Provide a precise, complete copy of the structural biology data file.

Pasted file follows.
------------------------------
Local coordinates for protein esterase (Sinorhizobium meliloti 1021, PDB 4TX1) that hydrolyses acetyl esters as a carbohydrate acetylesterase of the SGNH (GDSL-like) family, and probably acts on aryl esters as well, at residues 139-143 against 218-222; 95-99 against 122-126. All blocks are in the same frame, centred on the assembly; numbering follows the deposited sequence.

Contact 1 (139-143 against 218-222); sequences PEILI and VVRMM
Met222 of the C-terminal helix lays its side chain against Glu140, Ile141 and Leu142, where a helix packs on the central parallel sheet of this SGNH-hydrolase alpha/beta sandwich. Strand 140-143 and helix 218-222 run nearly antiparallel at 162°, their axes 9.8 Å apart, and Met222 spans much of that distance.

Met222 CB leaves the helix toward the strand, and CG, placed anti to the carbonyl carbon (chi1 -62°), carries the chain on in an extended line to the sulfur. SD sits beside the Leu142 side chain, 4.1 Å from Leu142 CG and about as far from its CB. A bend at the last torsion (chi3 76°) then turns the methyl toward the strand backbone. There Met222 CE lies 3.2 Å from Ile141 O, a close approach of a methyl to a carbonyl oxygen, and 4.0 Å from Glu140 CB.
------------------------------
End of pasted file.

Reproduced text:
Local coordinates for protein esterase (Sinorhizobium meliloti 1021, PDB 4TX1) that hydrolyses acetyl esters as a carbohydrate acetylesterase of the SGNH (GDSL-like) family, and probably acts on aryl esters as well, at residues 139-143 against 218-222; 95-99 against 122-126. All blocks are in the same frame, centred on the assembly; numbering follows the deposited sequence.

Contact 1 (139-143 against 218-222); sequences PEILI and VVRMM
Met222 of the C-terminal helix lays its side chain against Glu140, Ile141 and Leu142, where a helix packs on the central parallel sheet of this SGNH-hydrolase alpha/beta sandwich. Strand 140-143 and helix 218-222 run nearly antiparallel at 162°, their axes 9.8 Å apart, and Met222 spans much of that distance.

Met222 CB leaves the helix toward the strand, and CG, placed anti to the carbonyl carbon (chi1 -62°), carries the chain on in an extended line to the sulfur. SD sits beside the Leu142 side chain, 4.1 Å from Leu142 CG and about as far from its CB. A bend at the last torsion (chi3 76°) then turns the methyl toward the strand backbone. There Met222 CE lies 3.2 Å from Ile141 O, a close approach of a methyl to a carbonyl oxygen, and 4.0 Å from Glu140 CB.